Current NSF-Supported Earth Science Synchrotron Research Organizations
The Consortium for Materials Properties Research in the Earth Sciences (COMPRES) is a community-based consortium that supports research in the materials properties of Earth and planetary interiors with particular emphasis on high-pressure science and technology and related fields.
The Consortium currently has 66 member institutions in the U.S. There are also 48 foreign affiliate institutions. COMPRES supported programs exist across a number of user facilities and laboratories including the National Synchrotron Light Source II, The Advanced Light Source, The Advanced Photon Source, Arizona State University, and others. In addition to the operation of community facilities, COMPRES supports infrastructure projects to promote the development of new technologies for mineral physics research, for use in both laboratories in home institutions and at the national laboratories. It also supports a variety of important education and outreach activities.
A community effort was initiated to develop to COMPRES in 2000 and a proposal was funded by the NSF in 2001. Over the course of its twenty-year history, COMPRES has been led by Jay Bass (2002-2003, 2010-2015) Robert Liebermann (2003-2010), and Carl Agee (2015-present).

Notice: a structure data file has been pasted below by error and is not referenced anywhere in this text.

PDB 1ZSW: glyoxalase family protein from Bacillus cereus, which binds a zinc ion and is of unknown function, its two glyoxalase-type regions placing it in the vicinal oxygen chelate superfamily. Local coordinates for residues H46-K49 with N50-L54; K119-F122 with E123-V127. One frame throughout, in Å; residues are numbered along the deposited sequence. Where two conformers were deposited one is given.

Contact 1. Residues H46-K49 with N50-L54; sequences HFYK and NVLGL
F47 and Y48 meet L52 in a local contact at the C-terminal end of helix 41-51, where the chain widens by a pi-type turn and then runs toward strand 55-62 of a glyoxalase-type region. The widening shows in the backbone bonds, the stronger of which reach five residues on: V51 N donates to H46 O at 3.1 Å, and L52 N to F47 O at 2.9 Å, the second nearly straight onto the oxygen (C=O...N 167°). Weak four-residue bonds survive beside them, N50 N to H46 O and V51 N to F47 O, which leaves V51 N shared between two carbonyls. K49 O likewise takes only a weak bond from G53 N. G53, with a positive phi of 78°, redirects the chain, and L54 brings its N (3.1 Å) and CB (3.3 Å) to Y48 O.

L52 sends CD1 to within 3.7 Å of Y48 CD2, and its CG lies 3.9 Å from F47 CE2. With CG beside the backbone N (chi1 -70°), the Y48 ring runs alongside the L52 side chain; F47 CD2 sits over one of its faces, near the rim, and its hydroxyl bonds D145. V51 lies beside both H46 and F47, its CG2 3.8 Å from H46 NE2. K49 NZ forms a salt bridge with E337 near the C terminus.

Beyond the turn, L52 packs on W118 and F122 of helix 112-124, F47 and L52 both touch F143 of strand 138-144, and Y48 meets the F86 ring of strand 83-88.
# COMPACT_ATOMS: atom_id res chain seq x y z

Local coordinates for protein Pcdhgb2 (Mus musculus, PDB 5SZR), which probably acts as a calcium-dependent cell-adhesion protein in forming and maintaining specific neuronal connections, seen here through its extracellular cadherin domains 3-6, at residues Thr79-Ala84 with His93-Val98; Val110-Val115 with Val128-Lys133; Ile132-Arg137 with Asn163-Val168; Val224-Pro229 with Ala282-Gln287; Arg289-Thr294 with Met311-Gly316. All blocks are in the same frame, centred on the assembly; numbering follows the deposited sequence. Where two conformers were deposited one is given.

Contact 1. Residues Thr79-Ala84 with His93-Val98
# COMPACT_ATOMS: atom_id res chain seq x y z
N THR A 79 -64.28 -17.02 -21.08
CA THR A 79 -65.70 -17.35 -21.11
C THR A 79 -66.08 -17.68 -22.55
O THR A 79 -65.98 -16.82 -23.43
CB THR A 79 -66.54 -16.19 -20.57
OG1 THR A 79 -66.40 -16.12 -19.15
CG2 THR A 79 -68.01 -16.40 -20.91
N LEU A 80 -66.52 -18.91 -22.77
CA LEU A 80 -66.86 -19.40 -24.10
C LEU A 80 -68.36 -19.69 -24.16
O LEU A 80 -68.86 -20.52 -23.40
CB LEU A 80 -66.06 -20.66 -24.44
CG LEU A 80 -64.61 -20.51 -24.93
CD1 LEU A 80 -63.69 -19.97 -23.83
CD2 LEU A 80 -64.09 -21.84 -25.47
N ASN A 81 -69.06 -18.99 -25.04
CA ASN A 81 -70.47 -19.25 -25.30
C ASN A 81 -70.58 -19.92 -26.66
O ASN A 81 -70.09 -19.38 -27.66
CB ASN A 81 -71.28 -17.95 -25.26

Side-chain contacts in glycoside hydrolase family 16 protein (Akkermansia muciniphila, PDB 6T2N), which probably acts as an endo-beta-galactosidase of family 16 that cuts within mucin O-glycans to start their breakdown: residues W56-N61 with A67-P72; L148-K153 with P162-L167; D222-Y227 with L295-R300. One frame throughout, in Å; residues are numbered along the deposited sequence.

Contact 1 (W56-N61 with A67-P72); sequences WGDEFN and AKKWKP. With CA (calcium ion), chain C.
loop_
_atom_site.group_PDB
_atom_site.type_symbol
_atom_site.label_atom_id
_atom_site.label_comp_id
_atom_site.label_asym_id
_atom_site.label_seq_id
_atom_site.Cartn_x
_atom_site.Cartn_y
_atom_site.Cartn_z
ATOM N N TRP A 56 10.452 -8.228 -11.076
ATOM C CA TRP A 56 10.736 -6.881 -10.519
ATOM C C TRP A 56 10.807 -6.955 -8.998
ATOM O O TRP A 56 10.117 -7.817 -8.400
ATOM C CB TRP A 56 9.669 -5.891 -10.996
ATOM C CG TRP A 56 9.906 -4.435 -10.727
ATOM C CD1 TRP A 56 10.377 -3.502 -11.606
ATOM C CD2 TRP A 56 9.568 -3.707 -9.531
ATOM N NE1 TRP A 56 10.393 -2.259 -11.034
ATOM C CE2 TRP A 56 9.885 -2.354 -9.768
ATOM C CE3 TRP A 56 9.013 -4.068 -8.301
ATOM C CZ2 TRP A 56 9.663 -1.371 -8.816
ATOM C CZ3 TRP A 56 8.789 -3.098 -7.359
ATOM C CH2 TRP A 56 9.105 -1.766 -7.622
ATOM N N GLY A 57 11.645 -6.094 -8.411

Additional information on COMPRES:
- 2021 COMPRES Overview (PDF)
- 2019-2020 COMPRES Highlights (PDF)
- 2017 COMPRES IV NSF Proposal (PDF)
- Appendix A (PDF)
- 2016 COMPRES Long range planning document (PDF)
GeoSoilEnviroCARS (GSECARS) is a national user facility at Sector 13 of the Advanced Photon Source. Its mission is to manage, develop, and operate synchrotron beamlines for earth, planetary and environmental science research. GSECARS aims to:
- Pioneer new synchrotron-based techniques and make them available to the community
- Achieve high scientific impact across a broad range of disciplines (geochemistry, geophysics, environmental science, and others)
- Make synchrotron techniques accessible to non-expert users
GSECARS originated through the efforts of Professor J. V. Smith who formed the Center for Advanced Radiation Sources (CARS) at The University of Chicago to build multiple beamlines at the APS (Biology, Chemistry/Materials, and Geoscience). The community-driven scientific case and technical design for GeoSoilEnviroCars was developed from 1988-1994. Major funding for the effort was received from NSF and DOE in 1995. Beamline construction began at sector 13 of the APS in 1995 and the facility saw first light in late 1996. GSECARS has continued to operate and upgrade the sector since that time. Mark Rivers is the director of CARS.
GSECARS allocates 100% of the available beamtime at sector 13 of the APS to the General User Program. In 2019, the facility received more than 500 proposals and supported 772 users for 420 separate experiments. 160 publications were produced in 2019 and more than 2,500 publications have resulted over the lifetime of the facility.
Additional Information on GSECARS: